Wilfred Owen on Writing War Poetry

14 Words

William Carlos Williams This Is Just to Say

Diction

Marianne Moore Silence

Robert Graves Down, Wanton, Down!

John Donne Batter my heart, three-personed God, for You

The Value of a Dictionary

Henry Wadsworth Longfellow Aftermath

** Kay Ryan Mockingbird

J. V. Cunningham Friend, on this scaffold Thomas More lies dead

** Samuel Menashe Bread

Carl Sandburg Grass

Word Choice and Word Order

Robert Herrick Upon Julia’s Clothes

Thomas Hardy The Ruined Maid

Wendy Cope Lonely Hearts

Review

E. E. Cummings anyone lived in a pretty how town

Billy Collins The Names

Anonymous Carnation Milk

Gina Valdés English con Salsa

Lewis Carroll Jabberwocky

Writing Effectively

Lewis Carroll Humpty Dumpty Explicates “Jabberwocky”

15 Saying and Suggesting

William Blake London

Wallace Stevens Disillusionment of Ten O’Clock

** Gwendolyn Brooks The Bean Eaters

E. E. Cummings next to of course god america i

Robert Frost Fire and Ice

Diane Thiel The Minefield

** H.D. Storm

Alfred, Lord Tennyson Tears, Idle Tears

Richard Wilbur Love Calls Us to the Things of This World

Writing Effectively

Richard Wilbur on Writing Concerning “Love Calls Us to the Things of This World”

16 Imagery

Ezra Pound In a Station of the Metro

Taniguchi Buson The piercing chill I feel

Imagery

T. S. Eliot The winter evening settles down

Theodore Roethke Root Cellar

Elizabeth Bishop The Fish

Emily Dickinson A Route of Evanescence

Jean Toomer Reapers

Gerard Manley Hopkins Pied Beauty

About Haiku

Arakida Moritake The falling flower

Matsuo Basho Heat-lightning streak

Matsuo Basho In the old stone pool

Taniguchi Buson On the one-ton temple bell

Taniguchi Buson Moonrise on mudflats

Kobayashi Issa only one guy

Kobayashi Issa Cricket

Haiku from Japanese Internment Camps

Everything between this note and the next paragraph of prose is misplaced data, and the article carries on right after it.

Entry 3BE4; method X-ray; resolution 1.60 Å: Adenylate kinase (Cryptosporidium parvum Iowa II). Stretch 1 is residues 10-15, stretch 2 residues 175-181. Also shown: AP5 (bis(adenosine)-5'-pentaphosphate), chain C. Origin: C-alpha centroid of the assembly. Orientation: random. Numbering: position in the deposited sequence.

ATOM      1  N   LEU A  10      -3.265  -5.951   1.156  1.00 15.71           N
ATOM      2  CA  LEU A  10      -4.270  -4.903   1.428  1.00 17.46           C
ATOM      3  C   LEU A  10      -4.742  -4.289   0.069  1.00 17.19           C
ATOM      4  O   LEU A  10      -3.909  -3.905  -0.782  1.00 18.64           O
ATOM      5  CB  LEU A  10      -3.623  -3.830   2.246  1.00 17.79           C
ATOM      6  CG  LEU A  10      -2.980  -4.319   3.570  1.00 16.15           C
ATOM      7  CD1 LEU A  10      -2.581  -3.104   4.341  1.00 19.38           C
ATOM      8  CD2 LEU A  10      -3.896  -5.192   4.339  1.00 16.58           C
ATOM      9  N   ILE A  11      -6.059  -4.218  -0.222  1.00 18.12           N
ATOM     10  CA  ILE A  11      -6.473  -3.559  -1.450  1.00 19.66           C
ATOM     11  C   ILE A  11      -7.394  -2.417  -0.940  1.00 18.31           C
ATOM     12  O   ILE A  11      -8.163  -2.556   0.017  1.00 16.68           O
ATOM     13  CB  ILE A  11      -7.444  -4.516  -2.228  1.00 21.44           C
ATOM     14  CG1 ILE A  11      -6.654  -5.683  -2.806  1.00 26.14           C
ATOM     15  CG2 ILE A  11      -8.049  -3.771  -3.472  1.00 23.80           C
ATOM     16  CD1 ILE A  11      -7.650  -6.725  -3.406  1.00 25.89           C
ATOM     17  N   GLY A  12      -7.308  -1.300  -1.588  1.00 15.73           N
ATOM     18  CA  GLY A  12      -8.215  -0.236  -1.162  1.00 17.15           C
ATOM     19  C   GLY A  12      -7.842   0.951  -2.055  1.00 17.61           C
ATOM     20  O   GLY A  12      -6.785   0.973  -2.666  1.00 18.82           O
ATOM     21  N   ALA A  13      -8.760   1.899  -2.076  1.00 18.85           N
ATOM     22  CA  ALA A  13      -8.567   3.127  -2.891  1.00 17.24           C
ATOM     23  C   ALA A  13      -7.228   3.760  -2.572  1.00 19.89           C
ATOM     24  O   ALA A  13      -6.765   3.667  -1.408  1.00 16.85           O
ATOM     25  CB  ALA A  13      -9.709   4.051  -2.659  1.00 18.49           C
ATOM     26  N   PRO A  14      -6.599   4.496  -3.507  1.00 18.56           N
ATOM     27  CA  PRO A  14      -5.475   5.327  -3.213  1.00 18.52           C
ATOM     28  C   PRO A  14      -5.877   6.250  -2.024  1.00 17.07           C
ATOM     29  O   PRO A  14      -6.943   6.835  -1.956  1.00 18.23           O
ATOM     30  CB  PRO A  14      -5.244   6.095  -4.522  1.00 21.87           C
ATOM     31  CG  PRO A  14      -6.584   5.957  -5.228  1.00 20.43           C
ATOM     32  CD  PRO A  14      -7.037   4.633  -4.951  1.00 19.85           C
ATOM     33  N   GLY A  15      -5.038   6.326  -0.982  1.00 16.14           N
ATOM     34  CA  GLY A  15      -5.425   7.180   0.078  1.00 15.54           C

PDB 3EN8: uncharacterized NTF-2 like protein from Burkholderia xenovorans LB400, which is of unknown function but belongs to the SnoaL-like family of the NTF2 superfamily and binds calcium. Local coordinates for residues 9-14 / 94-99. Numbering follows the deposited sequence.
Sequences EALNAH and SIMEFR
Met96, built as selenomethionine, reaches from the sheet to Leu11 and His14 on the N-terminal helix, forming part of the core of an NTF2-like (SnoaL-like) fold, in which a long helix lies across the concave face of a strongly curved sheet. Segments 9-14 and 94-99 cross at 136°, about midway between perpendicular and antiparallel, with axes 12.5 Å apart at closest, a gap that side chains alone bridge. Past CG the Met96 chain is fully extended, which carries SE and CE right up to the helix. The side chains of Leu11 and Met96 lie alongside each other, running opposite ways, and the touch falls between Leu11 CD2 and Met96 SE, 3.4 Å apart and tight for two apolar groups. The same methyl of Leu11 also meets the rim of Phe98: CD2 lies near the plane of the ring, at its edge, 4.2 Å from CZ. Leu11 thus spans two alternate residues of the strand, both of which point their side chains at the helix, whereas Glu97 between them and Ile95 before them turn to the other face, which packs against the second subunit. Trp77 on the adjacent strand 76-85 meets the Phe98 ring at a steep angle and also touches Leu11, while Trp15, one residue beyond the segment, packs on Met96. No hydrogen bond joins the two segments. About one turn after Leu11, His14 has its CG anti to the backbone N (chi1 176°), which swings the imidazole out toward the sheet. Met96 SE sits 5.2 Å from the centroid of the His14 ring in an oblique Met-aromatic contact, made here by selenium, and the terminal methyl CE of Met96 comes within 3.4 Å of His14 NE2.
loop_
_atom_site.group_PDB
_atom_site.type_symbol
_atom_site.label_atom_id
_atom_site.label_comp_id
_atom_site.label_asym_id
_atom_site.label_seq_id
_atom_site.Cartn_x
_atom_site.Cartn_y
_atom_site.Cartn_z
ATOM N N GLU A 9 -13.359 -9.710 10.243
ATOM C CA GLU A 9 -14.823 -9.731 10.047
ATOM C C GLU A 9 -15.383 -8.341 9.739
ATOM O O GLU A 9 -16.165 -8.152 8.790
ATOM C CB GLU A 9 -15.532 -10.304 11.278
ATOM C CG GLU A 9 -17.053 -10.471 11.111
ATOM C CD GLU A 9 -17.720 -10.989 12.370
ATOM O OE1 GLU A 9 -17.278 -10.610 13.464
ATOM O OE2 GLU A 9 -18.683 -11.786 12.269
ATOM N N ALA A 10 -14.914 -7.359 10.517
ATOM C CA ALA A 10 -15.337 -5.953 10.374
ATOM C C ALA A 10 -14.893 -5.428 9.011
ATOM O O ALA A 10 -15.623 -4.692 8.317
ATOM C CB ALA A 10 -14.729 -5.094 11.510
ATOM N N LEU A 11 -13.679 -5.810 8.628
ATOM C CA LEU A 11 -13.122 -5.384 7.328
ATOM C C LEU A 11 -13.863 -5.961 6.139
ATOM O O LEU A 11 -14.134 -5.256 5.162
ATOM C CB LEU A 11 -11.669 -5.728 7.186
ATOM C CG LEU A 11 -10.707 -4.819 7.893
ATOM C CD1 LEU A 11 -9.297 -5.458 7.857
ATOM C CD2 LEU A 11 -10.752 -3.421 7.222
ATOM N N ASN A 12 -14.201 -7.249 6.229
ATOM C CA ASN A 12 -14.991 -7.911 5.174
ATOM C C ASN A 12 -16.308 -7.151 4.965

** Suiko Matsushita Rain shower from mountain

** Suiko Matsushita Cosmos in bloom

** Hakuro Wada Even the croaking of frogs

** Neiji Ozawa The war–this year

Contemporary Haiku

Etheridge Knight Making jazz swing in

** Gary Snyder After weeks of watching the roof leak

** Adelle Foley Learning to Shave

** Garry Gay Hole in the ozone

For Review and Further Study

John Keats Bright star! would I were steadfast as thou art

Walt Whitman The Runner

**H.D. Oread

William Carlos Williams El Hombre

Robert Bly Driving to Town Late to Mail a Letter

Stevie Smith Not Waving but Drowning

Writing Effectively

Ezra Pound on Writing The Image

17 Figures of Speech

Alfred, Lord Tennyson The Eagle

William Shakespeare Shall I compare thee to a summer’s day?

Howard Moss Shall I Compare Thee to a Summer’s Day?

Metaphor and Simile

Emily Dickinson My Life had stood — a Loaded Gun

Alfred, Lord Tennyson Flower in the Crannied Wall

William Blake To see a world in a grain of sand

Sylvia Plath Metaphors

N. Scott Momaday Simile

Jill Alexander Essbaum The Heart

Craig Raine A Martian Sends a Postcard Home

Other Figures of Speech

James Stephens The Wind

Robinson Jeffers Hands

Margaret Atwood You fit into me

Dana Gioia Money

Carl Sandburg Fog

For Review and Further Study

Robert Frost The Silken Tent

Jane Kenyon The Suitor

Robert Frost The Secret Sits

A. R. Ammons Coward

Kay Ryan Turtle

**Emily Brontë Love and Friendship

Robert Burns Oh, my love is like a red, red rose

Writing Effectively